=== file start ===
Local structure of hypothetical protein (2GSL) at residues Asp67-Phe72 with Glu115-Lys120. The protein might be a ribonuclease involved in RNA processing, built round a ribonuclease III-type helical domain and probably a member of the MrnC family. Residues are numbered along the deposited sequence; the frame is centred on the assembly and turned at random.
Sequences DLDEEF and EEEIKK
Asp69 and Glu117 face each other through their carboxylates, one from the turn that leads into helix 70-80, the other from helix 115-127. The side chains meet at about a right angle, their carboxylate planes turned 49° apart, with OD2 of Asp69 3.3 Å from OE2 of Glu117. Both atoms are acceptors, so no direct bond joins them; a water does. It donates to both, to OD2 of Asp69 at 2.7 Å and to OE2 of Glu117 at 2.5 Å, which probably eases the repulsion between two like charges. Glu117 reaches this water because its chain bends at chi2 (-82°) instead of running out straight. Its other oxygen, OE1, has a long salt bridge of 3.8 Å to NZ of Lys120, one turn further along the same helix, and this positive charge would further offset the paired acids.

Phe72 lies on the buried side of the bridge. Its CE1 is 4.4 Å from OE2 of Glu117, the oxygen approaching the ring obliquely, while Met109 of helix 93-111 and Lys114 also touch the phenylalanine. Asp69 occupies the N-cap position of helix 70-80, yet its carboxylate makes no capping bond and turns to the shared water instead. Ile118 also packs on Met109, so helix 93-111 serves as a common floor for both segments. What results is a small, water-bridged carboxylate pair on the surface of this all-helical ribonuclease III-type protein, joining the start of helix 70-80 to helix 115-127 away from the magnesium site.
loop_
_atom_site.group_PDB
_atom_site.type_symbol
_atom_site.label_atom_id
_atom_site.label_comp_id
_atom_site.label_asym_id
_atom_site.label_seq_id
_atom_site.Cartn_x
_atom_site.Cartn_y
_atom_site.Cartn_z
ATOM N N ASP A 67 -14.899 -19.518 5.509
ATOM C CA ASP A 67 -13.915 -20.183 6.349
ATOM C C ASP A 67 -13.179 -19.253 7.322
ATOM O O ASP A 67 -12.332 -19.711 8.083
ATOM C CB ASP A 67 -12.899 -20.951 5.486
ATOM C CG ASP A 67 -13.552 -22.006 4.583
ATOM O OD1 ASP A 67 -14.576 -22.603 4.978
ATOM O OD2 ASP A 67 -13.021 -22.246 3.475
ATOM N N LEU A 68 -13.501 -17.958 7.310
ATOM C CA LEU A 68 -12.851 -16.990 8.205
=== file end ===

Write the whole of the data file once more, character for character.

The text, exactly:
Local structure of hypothetical protein (2GSL) at residues Asp67-Phe72 with Glu115-Lys120. The protein might be a ribonuclease involved in RNA processing, built round a ribonuclease III-type helical domain and probably a member of the MrnC family. Residues are numbered along the deposited sequence; the frame is centred on the assembly and turned at random.
Sequences DLDEEF and EEEIKK
Asp69 and Glu117 face each other through their carboxylates, one from the turn that leads into helix 70-80, the other from helix 115-127. The side chains meet at about a right angle, their carboxylate planes turned 49° apart, with OD2 of Asp69 3.3 Å from OE2 of Glu117. Both atoms are acceptors, so no direct bond joins them; a water does. It donates to both, to OD2 of Asp69 at 2.7 Å and to OE2 of Glu117 at 2.5 Å, which probably eases the repulsion between two like charges. Glu117 reaches this water because its chain bends at chi2 (-82°) instead of running out straight. Its other oxygen, OE1, has a long salt bridge of 3.8 Å to NZ of Lys120, one turn further along the same helix, and this positive charge would further offset the paired acids.

Phe72 lies on the buried side of the bridge. Its CE1 is 4.4 Å from OE2 of Glu117, the oxygen approaching the ring obliquely, while Met109 of helix 93-111 and Lys114 also touch the phenylalanine. Asp69 occupies the N-cap position of helix 70-80, yet its carboxylate makes no capping bond and turns to the shared water instead. Ile118 also packs on Met109, so helix 93-111 serves as a common floor for both segments. What results is a small, water-bridged carboxylate pair on the surface of this all-helical ribonuclease III-type protein, joining the start of helix 70-80 to helix 115-127 away from the magnesium site.
loop_
_atom_site.group_PDB
_atom_site.type_symbol
_atom_site.label_atom_id
_atom_site.label_comp_id
_atom_site.label_asym_id
_atom_site.label_seq_id
_atom_site.Cartn_x
_atom_site.Cartn_y
_atom_site.Cartn_z
ATOM N N ASP A 67 -14.899 -19.518 5.509
ATOM C CA ASP A 67 -13.915 -20.183 6.349
ATOM C C ASP A 67 -13.179 -19.253 7.322
ATOM O O ASP A 67 -12.332 -19.711 8.083
ATOM C CB ASP A 67 -12.899 -20.951 5.486
ATOM C CG ASP A 67 -13.552 -22.006 4.583
ATOM O OD1 ASP A 67 -14.576 -22.603 4.978
ATOM O OD2 ASP A 67 -13.021 -22.246 3.475
ATOM N N LEU A 68 -13.501 -17.958 7.310
ATOM C CA LEU A 68 -12.851 -16.990 8.205